Russia ratifies Kyoto Protocol
Russia’s Upper House of Parliament on Wednesday ratified the Kyoto Protocol and sent it to President Vladimir Putin for the final stamp of approval that will bring the global climate pact into force early next year.
The Federation Council voted 139-1, with one abstention, to endorse the protocol, which aims to stem global warming by reducing greenhouse-gas emissions. The quick vote came four days after the Lower House ratified the treaty.
Without Russia’s support, the pact—which has been rejected by the United States and Australia—cannot come into effect. It needs ratification by 55 industrialised nations accounting for at least 55% of global greenhouse-gas emissions in 1990.
“Without Russia’s participation, the world community’s efforts for many years to establish a global mechanism for solving environmental problems would be doomed to failure,” Mikhail Margelov, the Kremlin-connected chief of the council’s foreign affairs committee, told lawmakers before the vote.
Putin pledged in May to speed up ratification in return for the European Union’s support of Russia’s bid to join the World Trade Organisation, and he is expected to sign it quickly.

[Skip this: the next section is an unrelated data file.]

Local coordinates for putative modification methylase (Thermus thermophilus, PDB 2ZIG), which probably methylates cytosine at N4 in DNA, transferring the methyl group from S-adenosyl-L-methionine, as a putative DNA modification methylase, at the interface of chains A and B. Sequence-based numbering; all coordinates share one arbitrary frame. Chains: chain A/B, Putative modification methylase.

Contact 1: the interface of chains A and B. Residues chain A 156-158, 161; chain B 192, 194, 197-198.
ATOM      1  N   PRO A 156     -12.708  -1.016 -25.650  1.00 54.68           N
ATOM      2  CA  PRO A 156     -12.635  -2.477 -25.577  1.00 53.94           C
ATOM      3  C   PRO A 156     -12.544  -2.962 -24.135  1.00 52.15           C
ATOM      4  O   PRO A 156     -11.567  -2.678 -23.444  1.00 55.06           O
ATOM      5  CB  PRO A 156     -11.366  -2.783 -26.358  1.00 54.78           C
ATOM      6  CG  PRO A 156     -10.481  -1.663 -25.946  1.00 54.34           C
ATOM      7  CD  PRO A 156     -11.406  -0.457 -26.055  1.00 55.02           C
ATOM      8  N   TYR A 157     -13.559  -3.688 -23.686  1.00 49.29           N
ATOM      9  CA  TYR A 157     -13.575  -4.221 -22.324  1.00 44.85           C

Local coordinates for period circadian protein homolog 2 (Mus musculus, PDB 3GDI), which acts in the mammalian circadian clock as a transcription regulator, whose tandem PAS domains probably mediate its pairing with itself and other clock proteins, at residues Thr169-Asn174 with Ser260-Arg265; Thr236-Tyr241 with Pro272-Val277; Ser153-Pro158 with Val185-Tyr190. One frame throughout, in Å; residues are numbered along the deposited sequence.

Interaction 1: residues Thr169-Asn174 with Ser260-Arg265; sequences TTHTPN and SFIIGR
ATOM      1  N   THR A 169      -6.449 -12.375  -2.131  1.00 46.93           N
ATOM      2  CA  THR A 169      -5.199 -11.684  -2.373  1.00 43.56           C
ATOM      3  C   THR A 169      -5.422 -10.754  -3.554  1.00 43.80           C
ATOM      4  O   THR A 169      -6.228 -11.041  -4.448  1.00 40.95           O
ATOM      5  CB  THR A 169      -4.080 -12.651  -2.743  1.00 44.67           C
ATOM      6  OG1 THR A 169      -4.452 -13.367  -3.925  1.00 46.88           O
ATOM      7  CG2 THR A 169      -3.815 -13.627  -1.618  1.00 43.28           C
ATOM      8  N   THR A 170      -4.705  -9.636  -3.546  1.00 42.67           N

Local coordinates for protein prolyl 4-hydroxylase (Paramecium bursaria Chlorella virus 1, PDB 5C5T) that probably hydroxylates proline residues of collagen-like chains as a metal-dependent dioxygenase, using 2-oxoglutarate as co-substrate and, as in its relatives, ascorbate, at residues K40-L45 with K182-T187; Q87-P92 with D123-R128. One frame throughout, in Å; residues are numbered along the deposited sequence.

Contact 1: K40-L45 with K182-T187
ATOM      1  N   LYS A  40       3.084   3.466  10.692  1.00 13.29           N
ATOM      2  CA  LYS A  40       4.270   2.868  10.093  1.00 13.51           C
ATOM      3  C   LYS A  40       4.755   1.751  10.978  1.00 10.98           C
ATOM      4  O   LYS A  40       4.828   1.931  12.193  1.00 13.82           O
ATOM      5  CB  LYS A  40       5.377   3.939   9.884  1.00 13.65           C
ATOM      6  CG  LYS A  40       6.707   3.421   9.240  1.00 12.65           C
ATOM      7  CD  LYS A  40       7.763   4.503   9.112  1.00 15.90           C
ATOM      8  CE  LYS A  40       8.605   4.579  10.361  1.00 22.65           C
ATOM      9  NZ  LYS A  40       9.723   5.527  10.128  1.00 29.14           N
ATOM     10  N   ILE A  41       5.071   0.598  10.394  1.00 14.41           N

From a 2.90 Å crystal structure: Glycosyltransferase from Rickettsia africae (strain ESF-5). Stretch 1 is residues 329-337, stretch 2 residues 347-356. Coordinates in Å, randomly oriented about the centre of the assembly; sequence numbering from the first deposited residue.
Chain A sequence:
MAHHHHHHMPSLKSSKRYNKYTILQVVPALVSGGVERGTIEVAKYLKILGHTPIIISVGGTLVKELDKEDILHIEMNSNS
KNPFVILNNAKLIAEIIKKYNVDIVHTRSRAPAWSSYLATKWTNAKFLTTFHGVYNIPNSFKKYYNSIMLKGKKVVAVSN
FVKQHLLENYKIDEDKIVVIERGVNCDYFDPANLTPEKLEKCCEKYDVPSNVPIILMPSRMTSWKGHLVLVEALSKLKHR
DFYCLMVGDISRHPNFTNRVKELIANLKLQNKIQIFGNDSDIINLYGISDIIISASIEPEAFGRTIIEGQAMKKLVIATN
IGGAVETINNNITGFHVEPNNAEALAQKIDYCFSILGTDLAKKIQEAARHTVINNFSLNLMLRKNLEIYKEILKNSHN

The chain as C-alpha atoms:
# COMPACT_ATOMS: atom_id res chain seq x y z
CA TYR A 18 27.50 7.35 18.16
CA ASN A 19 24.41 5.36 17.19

The 1997 pact will take effect 90 days after Russia notifies the United Nations of its ratification.
Margelov told the chamber that ratification will give Russia leverage in its sometimes-prickly relations with the EU.
“Ratifying the Kyoto Protocol, we get a very strong position in our negotiations with the EU on Kaliningrad transit, on the situation with Russian-speaking minorities in the Baltics, on all the economic issues which we still discuss with the EU,” he said.
The approval by both houses of the Kremlin-controlled Parliament followed years of hesitation and fierce debates among Russian officials. Russian foes of Kyoto warned that the pact would stymie the nation’s economic growth, but its supporters dismissed the claim, saying that even after a five-year recovery, the post-Soviet industrial meltdown has left emissions about 30% below the baseline.
The US alone accounted for 36% of carbon dioxide emissions in 1990, while Russia accounted for 17%.
The Russian Cabinet has voiced hope that the treaty, which allows countries to trade greenhouse-gas emission allowances, will enable Russia to attract foreign investment to improve the energy efficiency and competitiveness of its crumbling industries.
Under the treaty, Russia can also sell unused emission credits to countries that have exceeded their limits.
Once the deal takes effect, industrialised countries will have until 2012 to cut their collective emissions of six key greenhouse gases to 5,2% below the 1990 level. The next round of international climate talks is scheduled for December in Buenos Aires, Argentina, and negotiations on greenhouse-gas emissions after 2012 are due to start next year.
The Federation Council said in a statement on Wednesday that Russia will make a decision on its participation in post-2012 emission cuts proceeding from the outcome of the December talks.—Sapa-AP